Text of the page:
Although the nations surrounding China were heavily inﬂuenced by Chinese medical philosophy, the direction of exchange is sometimes obscure. Shared medical traditions have different creation myths in each state within the Chinese cultural sphere. For example, in Korea, the invention of moxa and stone acupuncture needles was attributed to Tan Gun, the legendary founder of that nation. Many medicinal substances were exported from Korea to China, before Korea exported Chinese medicine to Japan. Due to Korea’s geographical situation, the history of medicine in the peninsula was intimately linked to developments in China, Japan, and other Asian countries. During the Three Kingdoms period (37 B.C.E.–935 A.D.), scholars adapted the Chinese writing system to the Korean language. The date for the introduction of Buddhism into Korea is usually given as 372, when a Chinese monk brought Buddhist scriptures and images. Having adopted Buddhism from China, Korean monks and scholars traveled to China and India in search of further enlightenment. Buddhism also ﬁgures prominently in early interactions between Korea and Japan. Surviving historical records suggest that disease germs as well as religious artifacts were involved in these transactions.
Korean physicians were very much inﬂuenced by Chinese medical philosophy, and used Chinese medical terms in describing disease, but they also reinterpreted Chinese texts in terms of local conditions and added information obtained from Indian sources. Scholarly discussions of disease generally followed the principles set forth in the Chinese medical literature, but the study of Korea’s traditional folk remedies stim- ulated the development of an independent line of medical scholarship that recognized the importance of local conditions. Such texts include the Emergency Remedies of Folk Medicine (1236), a medical encyclopedia entitled the Compilation of Native Korean Prescriptions (1433), and the Exemplar of Korean Medicine (1610).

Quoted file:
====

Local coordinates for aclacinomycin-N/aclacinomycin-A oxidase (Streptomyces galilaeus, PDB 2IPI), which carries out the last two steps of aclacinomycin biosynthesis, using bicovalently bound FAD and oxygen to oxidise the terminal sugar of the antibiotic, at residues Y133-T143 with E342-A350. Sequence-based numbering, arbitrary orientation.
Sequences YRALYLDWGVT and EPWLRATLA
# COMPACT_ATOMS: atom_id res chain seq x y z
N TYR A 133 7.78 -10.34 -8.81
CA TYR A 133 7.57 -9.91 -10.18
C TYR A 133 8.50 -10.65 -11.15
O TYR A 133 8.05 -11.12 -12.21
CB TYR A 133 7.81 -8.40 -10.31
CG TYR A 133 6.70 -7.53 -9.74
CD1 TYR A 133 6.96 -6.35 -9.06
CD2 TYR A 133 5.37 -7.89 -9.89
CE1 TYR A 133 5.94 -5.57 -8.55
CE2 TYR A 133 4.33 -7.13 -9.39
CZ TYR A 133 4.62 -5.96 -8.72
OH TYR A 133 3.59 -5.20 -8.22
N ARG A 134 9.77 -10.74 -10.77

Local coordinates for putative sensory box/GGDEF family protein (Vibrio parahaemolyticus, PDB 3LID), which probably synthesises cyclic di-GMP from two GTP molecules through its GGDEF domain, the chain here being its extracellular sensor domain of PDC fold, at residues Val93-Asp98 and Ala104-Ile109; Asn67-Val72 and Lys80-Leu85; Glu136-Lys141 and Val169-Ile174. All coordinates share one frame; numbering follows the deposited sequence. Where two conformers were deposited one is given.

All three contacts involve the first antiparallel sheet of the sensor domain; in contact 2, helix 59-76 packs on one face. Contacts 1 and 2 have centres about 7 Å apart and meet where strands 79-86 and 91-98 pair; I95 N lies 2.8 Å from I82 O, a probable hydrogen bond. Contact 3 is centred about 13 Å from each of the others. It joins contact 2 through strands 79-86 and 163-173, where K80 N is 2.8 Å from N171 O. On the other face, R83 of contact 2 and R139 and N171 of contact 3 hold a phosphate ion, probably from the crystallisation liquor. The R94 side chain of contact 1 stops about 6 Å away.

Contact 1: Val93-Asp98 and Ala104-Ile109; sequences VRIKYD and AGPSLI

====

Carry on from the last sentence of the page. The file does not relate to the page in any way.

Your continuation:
Emergency Remedies of Folk Medicine mainly deals with the use of local drugs, but it also describes symptoms of various diseases and methods of cure in terms of classical Chinese medicine. Medical emer- gencies described in the text include food poisoning, the bites of poisonous insects and wild animals, stroke, nightmares, drowning, falls, alcoholism, epilepsy, fainting, hemorrhages, internal bleeding, and so forth. The text also described the symptoms of malaria, the ‘‘three- day fever’’ that was much feared throughout the region, and its treatment with various local medicines.
Chinese records suggest very early opportunities for the spread of smallpox and other diseases through direct and indirect trade with India, Rome, and Arabia. The Exemplar of Korean Medicine states that smallpox was introduced into northern China from Central Asia by the Huns about the time that the Han Dynasty replaced the Chou Dynasty. Smallpox was probably brought to Korea from China by the end of the sixth century and then transmitted from Korea to Japan.
Another kind of argument about China’s relationship with the Western world is exempliﬁed by Gavin Menzies’s controversial claim that Ming Dynasty explorers, led by Admiral Zheng He, discovered the Americas in 1421. In 1405, Zheng launched a great ﬂeet of ships on the ﬁrst of seven expeditions. Between 1405 and 1433, Zheng allegedly led the ﬂeet to places as distant as Sumatra, India, Sri Lanka, Somalia, Kenya, and the Americas. Most scholars believe that Chinese explorers and travelers did bring back stories of an exotic world outside the sphere of Chinese inﬂuence, but China’s rulers apparently concluded that what the outside world had to offer was insigniﬁcant. Menzies, author of 1421: The Year China Discovered America, gained considerable notoriety for his theory that Admiral Zheng discovered America before Columbus. He has also argued that DNA evidence conﬁrms his thesis. According to Menzies, some Chinese sailors and concubines who accompanied the Ming Dynasty admiral remained in the Americas, established settlements, and interbred with indigenous peoples.